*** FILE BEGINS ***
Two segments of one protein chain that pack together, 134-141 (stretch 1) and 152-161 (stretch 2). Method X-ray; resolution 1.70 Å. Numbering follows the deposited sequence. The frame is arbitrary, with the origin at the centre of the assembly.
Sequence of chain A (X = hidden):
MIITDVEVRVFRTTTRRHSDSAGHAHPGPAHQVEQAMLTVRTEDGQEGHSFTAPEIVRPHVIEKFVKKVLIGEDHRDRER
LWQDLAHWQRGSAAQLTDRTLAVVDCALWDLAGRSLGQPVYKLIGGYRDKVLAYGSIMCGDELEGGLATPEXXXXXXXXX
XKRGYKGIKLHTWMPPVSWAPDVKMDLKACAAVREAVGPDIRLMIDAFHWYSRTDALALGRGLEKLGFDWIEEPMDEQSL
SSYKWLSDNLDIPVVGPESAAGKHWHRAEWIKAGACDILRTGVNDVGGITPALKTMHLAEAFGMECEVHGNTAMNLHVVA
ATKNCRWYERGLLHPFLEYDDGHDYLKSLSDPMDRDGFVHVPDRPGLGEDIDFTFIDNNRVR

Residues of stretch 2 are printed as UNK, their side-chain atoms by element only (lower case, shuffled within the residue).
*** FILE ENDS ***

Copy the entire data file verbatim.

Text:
Two segments of one protein chain that pack together, 134-141 (stretch 1) and 152-161 (stretch 2). Method X-ray; resolution 1.70 Å. Numbering follows the deposited sequence. The frame is arbitrary, with the origin at the centre of the assembly.
Sequence of chain A (X = hidden):
MIITDVEVRVFRTTTRRHSDSAGHAHPGPAHQVEQAMLTVRTEDGQEGHSFTAPEIVRPHVIEKFVKKVLIGEDHRDRER
LWQDLAHWQRGSAAQLTDRTLAVVDCALWDLAGRSLGQPVYKLIGGYRDKVLAYGSIMCGDELEGGLATPEXXXXXXXXX
XKRGYKGIKLHTWMPPVSWAPDVKMDLKACAAVREAVGPDIRLMIDAFHWYSRTDALALGRGLEKLGFDWIEEPMDEQSL
SSYKWLSDNLDIPVVGPESAAGKHWHRAEWIKAGACDILRTGVNDVGGITPALKTMHLAEAFGMECEVHGNTAMNLHVVA
ATKNCRWYERGLLHPFLEYDDGHDYLKSLSDPMDRDGFVHVPDRPGLGEDIDFTFIDNNRVR

Residues of stretch 2 are printed as UNK, their side-chain atoms by element only (lower case, shuffled within the residue).